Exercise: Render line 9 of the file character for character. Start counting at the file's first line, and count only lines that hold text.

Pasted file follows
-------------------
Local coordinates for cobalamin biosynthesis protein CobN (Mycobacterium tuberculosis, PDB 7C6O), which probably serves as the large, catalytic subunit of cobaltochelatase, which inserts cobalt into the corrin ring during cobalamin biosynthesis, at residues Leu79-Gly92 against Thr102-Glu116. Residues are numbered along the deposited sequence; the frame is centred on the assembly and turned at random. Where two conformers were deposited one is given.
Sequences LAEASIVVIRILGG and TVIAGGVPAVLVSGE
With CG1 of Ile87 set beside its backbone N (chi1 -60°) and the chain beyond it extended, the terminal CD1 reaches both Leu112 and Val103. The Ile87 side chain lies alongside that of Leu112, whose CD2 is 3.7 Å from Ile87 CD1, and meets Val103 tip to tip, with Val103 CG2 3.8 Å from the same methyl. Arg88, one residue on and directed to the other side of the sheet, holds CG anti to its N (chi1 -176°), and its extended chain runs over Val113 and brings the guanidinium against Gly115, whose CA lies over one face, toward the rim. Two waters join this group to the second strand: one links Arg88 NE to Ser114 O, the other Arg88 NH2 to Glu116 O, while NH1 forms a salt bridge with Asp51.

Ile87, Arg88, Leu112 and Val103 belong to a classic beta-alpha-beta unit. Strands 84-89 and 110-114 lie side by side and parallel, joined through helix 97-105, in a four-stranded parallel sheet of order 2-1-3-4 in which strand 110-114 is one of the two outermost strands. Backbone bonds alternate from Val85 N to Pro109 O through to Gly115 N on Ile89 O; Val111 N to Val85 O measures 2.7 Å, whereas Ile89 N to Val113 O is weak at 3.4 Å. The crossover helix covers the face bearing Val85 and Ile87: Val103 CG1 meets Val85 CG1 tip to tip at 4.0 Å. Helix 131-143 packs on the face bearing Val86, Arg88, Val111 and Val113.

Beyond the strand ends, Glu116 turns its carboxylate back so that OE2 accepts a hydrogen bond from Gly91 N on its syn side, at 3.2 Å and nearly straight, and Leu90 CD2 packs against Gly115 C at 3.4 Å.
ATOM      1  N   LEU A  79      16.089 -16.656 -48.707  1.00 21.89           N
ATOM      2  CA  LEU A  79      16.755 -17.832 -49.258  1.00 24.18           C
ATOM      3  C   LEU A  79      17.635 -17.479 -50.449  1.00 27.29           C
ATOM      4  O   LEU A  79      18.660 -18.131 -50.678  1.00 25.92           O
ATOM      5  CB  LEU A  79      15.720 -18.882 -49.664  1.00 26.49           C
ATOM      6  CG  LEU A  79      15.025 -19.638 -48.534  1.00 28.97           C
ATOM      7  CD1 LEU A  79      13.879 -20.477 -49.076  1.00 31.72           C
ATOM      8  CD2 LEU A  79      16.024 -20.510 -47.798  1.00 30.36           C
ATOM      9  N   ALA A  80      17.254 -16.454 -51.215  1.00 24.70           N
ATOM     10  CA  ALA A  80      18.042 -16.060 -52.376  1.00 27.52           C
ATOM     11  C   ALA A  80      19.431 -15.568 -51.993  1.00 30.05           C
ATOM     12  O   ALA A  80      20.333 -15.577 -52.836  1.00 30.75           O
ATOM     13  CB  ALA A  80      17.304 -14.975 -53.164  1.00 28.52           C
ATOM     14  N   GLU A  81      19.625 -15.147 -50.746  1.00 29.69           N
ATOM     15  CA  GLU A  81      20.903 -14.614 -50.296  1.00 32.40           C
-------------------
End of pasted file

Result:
ATOM      4  O   LEU A  79      18.660 -18.131 -50.678  1.00 25.92           O